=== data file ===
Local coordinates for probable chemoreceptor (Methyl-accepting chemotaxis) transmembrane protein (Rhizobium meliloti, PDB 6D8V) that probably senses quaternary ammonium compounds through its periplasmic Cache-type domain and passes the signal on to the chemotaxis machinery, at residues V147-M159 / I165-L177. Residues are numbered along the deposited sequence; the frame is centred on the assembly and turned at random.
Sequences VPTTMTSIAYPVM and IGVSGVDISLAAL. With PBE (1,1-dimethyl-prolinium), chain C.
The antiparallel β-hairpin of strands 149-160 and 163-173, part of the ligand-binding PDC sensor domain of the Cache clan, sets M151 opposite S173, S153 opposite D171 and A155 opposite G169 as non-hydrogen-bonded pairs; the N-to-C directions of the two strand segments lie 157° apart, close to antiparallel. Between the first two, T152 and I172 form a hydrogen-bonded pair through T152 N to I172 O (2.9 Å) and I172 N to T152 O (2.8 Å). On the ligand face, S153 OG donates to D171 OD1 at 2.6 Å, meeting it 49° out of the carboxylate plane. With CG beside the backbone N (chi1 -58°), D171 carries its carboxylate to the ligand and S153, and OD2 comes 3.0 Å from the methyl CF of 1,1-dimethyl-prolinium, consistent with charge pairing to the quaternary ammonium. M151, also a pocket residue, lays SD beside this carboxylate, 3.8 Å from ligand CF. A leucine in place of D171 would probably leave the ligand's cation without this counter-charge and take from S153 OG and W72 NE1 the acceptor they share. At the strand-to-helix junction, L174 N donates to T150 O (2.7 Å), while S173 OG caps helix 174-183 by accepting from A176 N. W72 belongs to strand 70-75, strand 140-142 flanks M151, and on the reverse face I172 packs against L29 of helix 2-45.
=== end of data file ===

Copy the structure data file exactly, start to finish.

Local coordinates for probable chemoreceptor (Methyl-accepting chemotaxis) transmembrane protein (Rhizobium meliloti, PDB 6D8V) that probably senses quaternary ammonium compounds through its periplasmic Cache-type domain and passes the signal on to the chemotaxis machinery, at residues V147-M159 / I165-L177. Residues are numbered along the deposited sequence; the frame is centred on the assembly and turned at random.
Sequences VPTTMTSIAYPVM and IGVSGVDISLAAL. With PBE (1,1-dimethyl-prolinium), chain C.
The antiparallel β-hairpin of strands 149-160 and 163-173, part of the ligand-binding PDC sensor domain of the Cache clan, sets M151 opposite S173, S153 opposite D171 and A155 opposite G169 as non-hydrogen-bonded pairs; the N-to-C directions of the two strand segments lie 157° apart, close to antiparallel. Between the first two, T152 and I172 form a hydrogen-bonded pair through T152 N to I172 O (2.9 Å) and I172 N to T152 O (2.8 Å). On the ligand face, S153 OG donates to D171 OD1 at 2.6 Å, meeting it 49° out of the carboxylate plane. With CG beside the backbone N (chi1 -58°), D171 carries its carboxylate to the ligand and S153, and OD2 comes 3.0 Å from the methyl CF of 1,1-dimethyl-prolinium, consistent with charge pairing to the quaternary ammonium. M151, also a pocket residue, lays SD beside this carboxylate, 3.8 Å from ligand CF. A leucine in place of D171 would probably leave the ligand's cation without this counter-charge and take from S153 OG and W72 NE1 the acceptor they share. At the strand-to-helix junction, L174 N donates to T150 O (2.7 Å), while S173 OG caps helix 174-183 by accepting from A176 N. W72 belongs to strand 70-75, strand 140-142 flanks M151, and on the reverse face I172 packs against L29 of helix 2-45.